While beryl varieties vary widely in price, emeralds generally command higher prices due to their desirability and rarity.

Why are emeralds considered so valuable?

Emeralds are valued for their rich green color and rarity, especially high-quality specimens from specific locales.

Can the color of beryl vary?

Yes, beryl can range from colorless to blue, green, pink, and yellow depending on impurities.

Are synthetic versions of beryl available?

Yes, synthetic versions of beryl, including emerald, are produced for various industrial and jewelry purposes.

How are beryl and emerald used in jewelry?

Both are popular in jewelry, but emeralds are particularly prized in high-end pieces due to their color and rarity.

Are there other varieties of beryl besides emerald?

Yes, other varieties include aquamarine, morganite, and heliodor, each with distinct colors.

What historical significance do emeralds have?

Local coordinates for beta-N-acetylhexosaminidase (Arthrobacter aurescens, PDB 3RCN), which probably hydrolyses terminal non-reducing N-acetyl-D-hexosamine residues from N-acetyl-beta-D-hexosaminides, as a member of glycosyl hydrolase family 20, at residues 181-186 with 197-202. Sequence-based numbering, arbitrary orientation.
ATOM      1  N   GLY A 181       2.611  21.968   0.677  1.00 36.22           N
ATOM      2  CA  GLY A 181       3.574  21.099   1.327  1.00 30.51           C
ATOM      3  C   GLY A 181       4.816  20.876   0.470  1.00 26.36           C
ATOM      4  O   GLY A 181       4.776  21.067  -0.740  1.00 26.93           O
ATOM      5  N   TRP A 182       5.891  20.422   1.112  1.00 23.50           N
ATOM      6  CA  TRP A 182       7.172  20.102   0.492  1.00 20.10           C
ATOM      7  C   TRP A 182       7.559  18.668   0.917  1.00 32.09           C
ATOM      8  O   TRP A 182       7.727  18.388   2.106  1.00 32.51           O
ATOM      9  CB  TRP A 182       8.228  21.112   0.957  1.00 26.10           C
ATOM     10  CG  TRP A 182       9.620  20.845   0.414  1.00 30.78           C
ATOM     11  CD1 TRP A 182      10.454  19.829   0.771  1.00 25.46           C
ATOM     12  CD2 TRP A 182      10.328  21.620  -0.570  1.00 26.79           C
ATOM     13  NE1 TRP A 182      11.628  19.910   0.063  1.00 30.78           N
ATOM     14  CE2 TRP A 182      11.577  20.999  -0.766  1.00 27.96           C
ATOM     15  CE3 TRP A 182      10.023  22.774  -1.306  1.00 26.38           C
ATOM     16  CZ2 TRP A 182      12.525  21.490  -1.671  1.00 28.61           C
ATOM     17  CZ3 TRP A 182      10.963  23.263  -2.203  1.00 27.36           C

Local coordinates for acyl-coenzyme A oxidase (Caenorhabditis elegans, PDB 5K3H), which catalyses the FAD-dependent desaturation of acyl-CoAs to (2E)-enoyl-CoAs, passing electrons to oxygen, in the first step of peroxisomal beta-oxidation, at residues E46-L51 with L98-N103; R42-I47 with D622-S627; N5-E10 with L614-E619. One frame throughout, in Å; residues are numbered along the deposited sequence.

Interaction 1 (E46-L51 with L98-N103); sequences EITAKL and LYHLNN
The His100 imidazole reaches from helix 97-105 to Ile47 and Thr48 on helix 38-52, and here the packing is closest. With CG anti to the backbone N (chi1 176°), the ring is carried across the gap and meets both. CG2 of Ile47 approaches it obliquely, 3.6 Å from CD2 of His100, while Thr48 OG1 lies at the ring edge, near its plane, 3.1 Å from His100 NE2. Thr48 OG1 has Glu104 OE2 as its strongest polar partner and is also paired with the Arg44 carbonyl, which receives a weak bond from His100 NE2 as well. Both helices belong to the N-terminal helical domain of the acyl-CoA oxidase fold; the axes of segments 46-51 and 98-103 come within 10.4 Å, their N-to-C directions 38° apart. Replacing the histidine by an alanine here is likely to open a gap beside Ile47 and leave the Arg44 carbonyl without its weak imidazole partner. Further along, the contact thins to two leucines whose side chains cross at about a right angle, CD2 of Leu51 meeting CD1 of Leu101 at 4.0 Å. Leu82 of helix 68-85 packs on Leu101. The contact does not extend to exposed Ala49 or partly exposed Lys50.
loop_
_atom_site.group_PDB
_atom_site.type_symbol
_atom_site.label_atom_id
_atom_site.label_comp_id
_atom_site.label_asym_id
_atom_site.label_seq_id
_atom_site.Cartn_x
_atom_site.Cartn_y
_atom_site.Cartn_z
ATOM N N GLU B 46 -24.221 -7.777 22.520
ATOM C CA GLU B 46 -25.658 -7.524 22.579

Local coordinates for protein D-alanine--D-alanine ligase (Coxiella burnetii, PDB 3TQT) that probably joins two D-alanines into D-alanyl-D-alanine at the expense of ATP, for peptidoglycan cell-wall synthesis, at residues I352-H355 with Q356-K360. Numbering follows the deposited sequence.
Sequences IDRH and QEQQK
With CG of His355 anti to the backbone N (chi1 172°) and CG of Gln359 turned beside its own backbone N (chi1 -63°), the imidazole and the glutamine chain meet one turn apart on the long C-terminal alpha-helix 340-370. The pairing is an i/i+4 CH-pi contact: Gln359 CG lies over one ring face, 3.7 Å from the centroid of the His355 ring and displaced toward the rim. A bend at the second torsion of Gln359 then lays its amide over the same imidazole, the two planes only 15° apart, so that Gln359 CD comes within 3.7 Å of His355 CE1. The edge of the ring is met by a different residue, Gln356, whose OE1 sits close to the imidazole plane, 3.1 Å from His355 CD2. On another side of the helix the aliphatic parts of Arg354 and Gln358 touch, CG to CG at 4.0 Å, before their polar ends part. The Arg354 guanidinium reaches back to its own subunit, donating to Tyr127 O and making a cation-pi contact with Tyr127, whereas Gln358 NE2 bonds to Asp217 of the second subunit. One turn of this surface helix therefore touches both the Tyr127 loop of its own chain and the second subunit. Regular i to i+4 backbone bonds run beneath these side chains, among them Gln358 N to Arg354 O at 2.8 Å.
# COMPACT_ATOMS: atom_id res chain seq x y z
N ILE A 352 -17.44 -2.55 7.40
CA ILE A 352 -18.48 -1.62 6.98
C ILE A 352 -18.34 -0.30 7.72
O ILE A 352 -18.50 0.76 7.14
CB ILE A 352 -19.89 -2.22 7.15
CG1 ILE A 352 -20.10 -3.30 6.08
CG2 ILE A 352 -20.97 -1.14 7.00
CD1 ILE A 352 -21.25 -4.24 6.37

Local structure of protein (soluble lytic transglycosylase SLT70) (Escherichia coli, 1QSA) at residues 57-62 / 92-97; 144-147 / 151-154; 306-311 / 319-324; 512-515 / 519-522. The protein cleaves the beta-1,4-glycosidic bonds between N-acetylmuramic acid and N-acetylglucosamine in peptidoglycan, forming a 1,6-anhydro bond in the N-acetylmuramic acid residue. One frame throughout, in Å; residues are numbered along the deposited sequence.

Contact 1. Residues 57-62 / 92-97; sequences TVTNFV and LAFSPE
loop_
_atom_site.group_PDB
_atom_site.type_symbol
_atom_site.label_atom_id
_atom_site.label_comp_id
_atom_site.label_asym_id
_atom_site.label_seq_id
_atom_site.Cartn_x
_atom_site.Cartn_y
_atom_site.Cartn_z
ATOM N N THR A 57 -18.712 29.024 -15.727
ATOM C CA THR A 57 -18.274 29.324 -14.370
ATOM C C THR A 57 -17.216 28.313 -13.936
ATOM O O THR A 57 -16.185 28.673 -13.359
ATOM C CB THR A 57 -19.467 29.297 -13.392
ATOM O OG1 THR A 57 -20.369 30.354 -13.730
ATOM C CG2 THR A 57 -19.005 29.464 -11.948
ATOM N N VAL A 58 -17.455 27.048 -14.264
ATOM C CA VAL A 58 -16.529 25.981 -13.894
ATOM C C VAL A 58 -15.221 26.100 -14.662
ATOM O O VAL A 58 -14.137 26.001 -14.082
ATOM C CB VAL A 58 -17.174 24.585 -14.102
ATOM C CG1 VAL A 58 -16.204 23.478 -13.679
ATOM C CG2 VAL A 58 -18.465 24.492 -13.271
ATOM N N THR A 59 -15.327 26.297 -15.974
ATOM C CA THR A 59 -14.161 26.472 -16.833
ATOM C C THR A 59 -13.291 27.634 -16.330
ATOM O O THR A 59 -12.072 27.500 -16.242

Emeralds have been cherished throughout history, often associated with royalty and wealth.

How should emeralds be cared for?

Emeralds require careful handling and cleaning due to their natural inclusions and brittleness.

What are the common treatments for emeralds?

Emeralds are often treated with oils or resins to enhance clarity and appearance.

Why might someone choose beryl over emerald?

Someone might choose beryl like aquamarine or morganite for its different colors or lower price point compared to emeralds.

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Author Spotlight

Written by
Maham Liaqat
Tayyaba Rehman is a distinguished writer, currently serving as a primary contributor to As a researcher in semantics and etymology, Tayyaba's passion for the complexity of languages and their distinctions has found a perfect home on the platform. Tayyaba delves into the intricacies of language, distinguishing between commonly confused words and phrases, thereby providing clarity for readers worldwide.